Another issue with sleep deprivation is that it can influence inflammation with increases in inflammatory cytokines occurring due to sleep loss even without the presence of an antigen. Any unnecessary increase in inflammation can result in tissue damage and contribute to longer-term illness.
How Does Sleep Affect the Immune System?
Considering its importance, there are three main ways in which sleep can impact the innate and adaptive immune system.
In terms of repair, we can already see that insufficient sleep will negatively impact the immune system. Poor sleep results in increased susceptibility to illness. This can then cause increased demands on the immune system and the potential for longer-term disruptions to sleep due to the illness itself (e.g., pain, medication use). And thus, this creates a vicious cycle.
Also, as poor sleep reduces the immune system’s efficiency to respond, the response to a new threat will diminish, thus prolonging recovery. Finally, poor sleep also increases ‘immune self-tolerance’, which is the ability to differentiate healthy cells from antigens. This can destroy healthy cells and allow antigens to remain active within the body.
In terms of response, one study monitored sleep for 14 days in a group of healthy adults before they were infected with rhinovirus. Those reporting shorter sleep durations were more likely to develop a common cold within the next five days.
In a similar study, those who were sleeping less than seven hours were almost three times more likely to develop a cold than those who had slept eight hours or more. Interestingly, in this latter study, poor sleep quality was also associated with developing a cold.
Those who spent more time in bed awake during the night were five and a half times more likely to develop a cold compared to those who spent more time in bed sleeping. One of the ways in which poor sleep impacts immunity is through a protein called integrin. Integrin allows T-cells to stick to damaged or infected cells. When we have not slept well, we produce less integrin.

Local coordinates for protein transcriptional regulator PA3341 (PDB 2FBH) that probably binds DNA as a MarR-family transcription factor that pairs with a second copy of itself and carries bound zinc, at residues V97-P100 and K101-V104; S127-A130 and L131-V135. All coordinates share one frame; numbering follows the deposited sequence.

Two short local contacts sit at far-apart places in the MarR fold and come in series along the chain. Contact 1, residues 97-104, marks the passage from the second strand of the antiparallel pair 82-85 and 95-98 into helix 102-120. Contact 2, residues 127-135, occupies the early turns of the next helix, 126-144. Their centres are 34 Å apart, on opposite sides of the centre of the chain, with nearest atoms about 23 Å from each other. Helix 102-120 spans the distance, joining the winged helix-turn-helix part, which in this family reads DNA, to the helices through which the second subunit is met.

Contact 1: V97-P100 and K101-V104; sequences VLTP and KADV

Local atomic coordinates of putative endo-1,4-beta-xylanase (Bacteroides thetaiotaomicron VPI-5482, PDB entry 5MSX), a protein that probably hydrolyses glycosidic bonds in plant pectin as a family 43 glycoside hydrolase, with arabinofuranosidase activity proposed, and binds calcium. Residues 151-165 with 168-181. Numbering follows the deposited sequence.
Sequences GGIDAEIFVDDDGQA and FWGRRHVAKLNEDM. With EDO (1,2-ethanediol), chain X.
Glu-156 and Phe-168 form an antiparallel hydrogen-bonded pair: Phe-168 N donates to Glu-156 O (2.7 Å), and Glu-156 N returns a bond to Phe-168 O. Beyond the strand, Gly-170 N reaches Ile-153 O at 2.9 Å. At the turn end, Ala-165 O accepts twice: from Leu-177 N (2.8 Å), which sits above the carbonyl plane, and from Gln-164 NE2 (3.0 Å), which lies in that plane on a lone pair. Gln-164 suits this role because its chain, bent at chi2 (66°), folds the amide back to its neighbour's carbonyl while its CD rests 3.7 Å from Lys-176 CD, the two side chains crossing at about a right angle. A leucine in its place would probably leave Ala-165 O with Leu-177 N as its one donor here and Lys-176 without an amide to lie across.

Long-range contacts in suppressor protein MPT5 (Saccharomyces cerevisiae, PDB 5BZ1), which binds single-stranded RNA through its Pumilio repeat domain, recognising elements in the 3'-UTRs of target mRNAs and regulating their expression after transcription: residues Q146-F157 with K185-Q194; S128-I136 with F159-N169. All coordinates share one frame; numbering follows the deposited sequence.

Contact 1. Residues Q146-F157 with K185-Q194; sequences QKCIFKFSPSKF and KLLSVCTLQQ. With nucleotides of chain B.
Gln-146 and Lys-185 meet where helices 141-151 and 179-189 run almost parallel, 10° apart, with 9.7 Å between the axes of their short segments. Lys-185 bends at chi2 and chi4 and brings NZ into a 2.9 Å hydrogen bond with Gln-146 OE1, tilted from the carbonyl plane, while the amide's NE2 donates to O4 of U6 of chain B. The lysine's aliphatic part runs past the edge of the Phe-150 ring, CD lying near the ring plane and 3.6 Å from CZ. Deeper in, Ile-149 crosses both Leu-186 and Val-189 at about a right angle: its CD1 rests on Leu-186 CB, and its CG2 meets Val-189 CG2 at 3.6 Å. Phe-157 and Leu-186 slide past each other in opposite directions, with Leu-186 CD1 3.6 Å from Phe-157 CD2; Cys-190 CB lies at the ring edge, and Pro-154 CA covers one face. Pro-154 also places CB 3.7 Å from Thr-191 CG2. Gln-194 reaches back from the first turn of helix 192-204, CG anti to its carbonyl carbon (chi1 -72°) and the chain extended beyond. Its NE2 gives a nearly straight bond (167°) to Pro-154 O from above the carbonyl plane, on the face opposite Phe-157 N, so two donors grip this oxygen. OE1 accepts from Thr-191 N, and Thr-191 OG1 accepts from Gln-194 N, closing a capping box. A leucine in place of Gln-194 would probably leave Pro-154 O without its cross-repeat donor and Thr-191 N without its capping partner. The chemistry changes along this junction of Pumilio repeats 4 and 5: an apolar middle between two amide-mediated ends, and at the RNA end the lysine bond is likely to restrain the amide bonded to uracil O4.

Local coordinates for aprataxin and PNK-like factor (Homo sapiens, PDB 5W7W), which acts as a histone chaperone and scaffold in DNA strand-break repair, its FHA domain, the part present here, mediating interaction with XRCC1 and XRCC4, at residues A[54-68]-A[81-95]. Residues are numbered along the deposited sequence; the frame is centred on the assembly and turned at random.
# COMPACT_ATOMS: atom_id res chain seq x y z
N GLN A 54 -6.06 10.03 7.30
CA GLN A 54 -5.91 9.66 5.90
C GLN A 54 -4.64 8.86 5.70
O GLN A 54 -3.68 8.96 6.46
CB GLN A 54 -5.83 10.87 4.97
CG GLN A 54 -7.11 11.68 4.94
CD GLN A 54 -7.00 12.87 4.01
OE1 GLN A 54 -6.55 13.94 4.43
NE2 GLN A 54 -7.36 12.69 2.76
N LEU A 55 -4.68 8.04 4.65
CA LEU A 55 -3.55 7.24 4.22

In terms of protection, several studies have examined the link between sleep and adaptive immunity, mainly through vaccination. Compared to those who underwent sleep deprivation, the immune response to vaccination from Hepatitis (A in one study and B in another) was faster in those who got a good nights’ sleep.
In this instance, and just with other forms of memory, rest can strengthen immunological memory. And so sleep loss is likely to result in poorer immunological memory.
How Can You Improve Sleep and Strengthen Your Immune System?
The primary consideration is getting sufficient sleep, of good quality, at the right time. For healthy sleep, you should prioritize it as you would diet, exercise, or stress reduction. One of the key ingredients here is trying to keep a regular sleep routine. This promotes the immune system to work in tandem with your sleep system.
Making sure you and your environment are ready for bed is also essential for better sleep. Finding ways to relax before you go to bed are essential.
For example, a couple of hours of downtime in the evening, reducing electronic use before bedtime, or reducing caffeine intake. As well as ensuring your bedroom environment is cool, dark, and quiet. Interestingly, a hot bath, about an hour before bedtime is a great way to relax. And it has the added benefit of mimicking the natural onset of sleep.
It is undeniable that a complex bidirectional relationship exists between sleep and the immune system.
When we get good sleep, our immune function knows to monitor and respond to a threat. When we are sick, we need more sleep for the immune system to do its job.
Studies on sleep, immunity, and COVID-19 have yet to publish. But the likelihood is that enough good quality sleep is going to add some protection against getting COVID-19, decrease the severity of and speed recovery from COVID-19, and provide more immediate protection after a COVID-19 vaccine.